Traditionally, studies on juvenile crime have remained largely silent on the lived experiences of family members. Amid all the public condemnation of «neglectful» parents and «irresponsible» offenders, little or no space has been given to the voices of those actually caught up in the workings of the criminal justice system.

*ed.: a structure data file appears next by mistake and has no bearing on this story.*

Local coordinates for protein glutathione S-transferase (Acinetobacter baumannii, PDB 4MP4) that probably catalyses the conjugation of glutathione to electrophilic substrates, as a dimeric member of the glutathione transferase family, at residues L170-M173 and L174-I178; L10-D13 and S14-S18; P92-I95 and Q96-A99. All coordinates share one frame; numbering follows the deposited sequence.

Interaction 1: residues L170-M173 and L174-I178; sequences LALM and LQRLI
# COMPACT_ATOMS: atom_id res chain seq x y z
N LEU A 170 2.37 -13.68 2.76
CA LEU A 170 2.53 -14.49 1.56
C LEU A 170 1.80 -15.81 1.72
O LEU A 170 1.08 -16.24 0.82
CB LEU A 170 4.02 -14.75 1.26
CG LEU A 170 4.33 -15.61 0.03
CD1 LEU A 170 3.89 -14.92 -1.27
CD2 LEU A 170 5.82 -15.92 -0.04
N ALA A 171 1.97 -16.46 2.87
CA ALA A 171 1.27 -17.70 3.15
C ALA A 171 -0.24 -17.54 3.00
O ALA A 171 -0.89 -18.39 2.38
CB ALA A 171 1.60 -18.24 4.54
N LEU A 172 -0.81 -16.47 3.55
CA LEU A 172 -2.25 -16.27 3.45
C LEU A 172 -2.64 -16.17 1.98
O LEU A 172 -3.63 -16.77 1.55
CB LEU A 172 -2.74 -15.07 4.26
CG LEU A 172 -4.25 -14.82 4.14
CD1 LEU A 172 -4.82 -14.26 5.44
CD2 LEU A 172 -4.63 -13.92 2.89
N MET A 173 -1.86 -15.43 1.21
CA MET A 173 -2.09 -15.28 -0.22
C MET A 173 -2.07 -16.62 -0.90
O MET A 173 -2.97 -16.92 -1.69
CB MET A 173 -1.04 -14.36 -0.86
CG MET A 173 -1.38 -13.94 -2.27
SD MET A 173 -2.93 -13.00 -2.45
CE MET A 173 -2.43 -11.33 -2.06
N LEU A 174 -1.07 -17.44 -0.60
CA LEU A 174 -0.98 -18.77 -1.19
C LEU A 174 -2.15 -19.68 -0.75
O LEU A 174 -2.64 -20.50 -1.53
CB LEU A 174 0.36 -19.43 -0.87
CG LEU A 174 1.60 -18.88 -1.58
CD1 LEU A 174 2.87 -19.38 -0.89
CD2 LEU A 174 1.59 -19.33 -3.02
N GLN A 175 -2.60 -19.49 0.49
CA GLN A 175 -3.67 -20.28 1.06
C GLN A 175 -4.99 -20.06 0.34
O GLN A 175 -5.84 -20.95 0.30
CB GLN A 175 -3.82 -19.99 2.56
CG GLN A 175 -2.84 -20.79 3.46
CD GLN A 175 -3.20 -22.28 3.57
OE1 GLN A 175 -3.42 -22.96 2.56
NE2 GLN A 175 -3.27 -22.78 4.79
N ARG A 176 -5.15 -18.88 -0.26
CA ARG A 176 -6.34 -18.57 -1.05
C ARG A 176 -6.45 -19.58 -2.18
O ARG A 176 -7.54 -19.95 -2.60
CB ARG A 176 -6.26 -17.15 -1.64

Families, Crime, and Juvenile Justice by Richard Hil and Anthony McMahon addresses this omission. By focusing on the families of a small group of juvenile offenders in a northern Australian city, this book highlights the many and varied attempts by parents and others to grapple with their son or daughter’s offending. It also demonstrates the effects of such offending on the family as a whole and the often less-than-positive outcomes of state intervention. The accounts of parents and others are set in the context of recent family-oriented developments in juvenile justice.